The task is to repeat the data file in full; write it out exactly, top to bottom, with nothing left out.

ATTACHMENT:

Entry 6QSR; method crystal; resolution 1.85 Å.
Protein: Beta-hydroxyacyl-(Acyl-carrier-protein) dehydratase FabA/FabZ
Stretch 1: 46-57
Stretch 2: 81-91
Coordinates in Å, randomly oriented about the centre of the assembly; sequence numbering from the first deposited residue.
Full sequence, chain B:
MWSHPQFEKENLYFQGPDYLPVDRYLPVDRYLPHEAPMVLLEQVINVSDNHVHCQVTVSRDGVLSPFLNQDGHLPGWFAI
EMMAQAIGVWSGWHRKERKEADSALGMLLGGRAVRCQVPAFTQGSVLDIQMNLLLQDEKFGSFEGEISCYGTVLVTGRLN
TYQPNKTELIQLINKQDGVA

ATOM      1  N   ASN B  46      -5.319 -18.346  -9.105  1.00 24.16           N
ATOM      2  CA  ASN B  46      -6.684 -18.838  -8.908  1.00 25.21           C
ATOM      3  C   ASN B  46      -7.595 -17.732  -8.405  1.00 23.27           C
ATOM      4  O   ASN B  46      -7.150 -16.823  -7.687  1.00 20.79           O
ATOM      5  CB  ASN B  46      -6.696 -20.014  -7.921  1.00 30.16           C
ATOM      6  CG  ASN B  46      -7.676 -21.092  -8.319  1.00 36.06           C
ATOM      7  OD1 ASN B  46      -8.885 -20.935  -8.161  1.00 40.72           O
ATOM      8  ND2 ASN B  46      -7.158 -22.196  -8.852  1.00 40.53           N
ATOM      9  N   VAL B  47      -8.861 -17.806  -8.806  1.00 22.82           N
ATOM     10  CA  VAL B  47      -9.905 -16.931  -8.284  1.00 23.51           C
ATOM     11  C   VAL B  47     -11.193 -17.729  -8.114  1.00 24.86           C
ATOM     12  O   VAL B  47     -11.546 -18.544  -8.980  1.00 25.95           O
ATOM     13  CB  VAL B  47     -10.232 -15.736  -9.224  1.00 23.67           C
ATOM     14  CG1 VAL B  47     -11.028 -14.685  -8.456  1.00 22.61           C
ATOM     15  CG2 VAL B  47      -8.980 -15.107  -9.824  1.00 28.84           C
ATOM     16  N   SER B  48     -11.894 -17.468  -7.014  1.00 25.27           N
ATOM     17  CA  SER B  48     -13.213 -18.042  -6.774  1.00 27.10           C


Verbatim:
Entry 6QSR; method crystal; resolution 1.85 Å.
Protein: Beta-hydroxyacyl-(Acyl-carrier-protein) dehydratase FabA/FabZ
Stretch 1: 46-57
Stretch 2: 81-91
Coordinates in Å, randomly oriented about the centre of the assembly; sequence numbering from the first deposited residue.
Full sequence, chain B:
MWSHPQFEKENLYFQGPDYLPVDRYLPVDRYLPHEAPMVLLEQVINVSDNHVHCQVTVSRDGVLSPFLNQDGHLPGWFAI
EMMAQAIGVWSGWHRKERKEADSALGMLLGGRAVRCQVPAFTQGSVLDIQMNLLLQDEKFGSFEGEISCYGTVLVTGRLN
TYQPNKTELIQLINKQDGVA

ATOM      1  N   ASN B  46      -5.319 -18.346  -9.105  1.00 24.16           N
ATOM      2  CA  ASN B  46      -6.684 -18.838  -8.908  1.00 25.21           C
ATOM      3  C   ASN B  46      -7.595 -17.732  -8.405  1.00 23.27           C
ATOM      4  O   ASN B  46      -7.150 -16.823  -7.687  1.00 20.79           O
ATOM      5  CB  ASN B  46      -6.696 -20.014  -7.921  1.00 30.16           C
ATOM      6  CG  ASN B  46      -7.676 -21.092  -8.319  1.00 36.06           C
ATOM      7  OD1 ASN B  46      -8.885 -20.935  -8.161  1.00 40.72           O
ATOM      8  ND2 ASN B  46      -7.158 -22.196  -8.852  1.00 40.53           N
ATOM      9  N   VAL B  47      -8.861 -17.806  -8.806  1.00 22.82           N
ATOM     10  CA  VAL B  47      -9.905 -16.931  -8.284  1.00 23.51           C
ATOM     11  C   VAL B  47     -11.193 -17.729  -8.114  1.00 24.86           C
ATOM     12  O   VAL B  47     -11.546 -18.544  -8.980  1.00 25.95           O
ATOM     13  CB  VAL B  47     -10.232 -15.736  -9.224  1.00 23.67           C
ATOM     14  CG1 VAL B  47     -11.028 -14.685  -8.456  1.00 22.61           C
ATOM     15  CG2 VAL B  47      -8.980 -15.107  -9.824  1.00 28.84           C
ATOM     16  N   SER B  48     -11.894 -17.468  -7.014  1.00 25.27           N
ATOM     17  CA  SER B  48     -13.213 -18.042  -6.774  1.00 27.10           C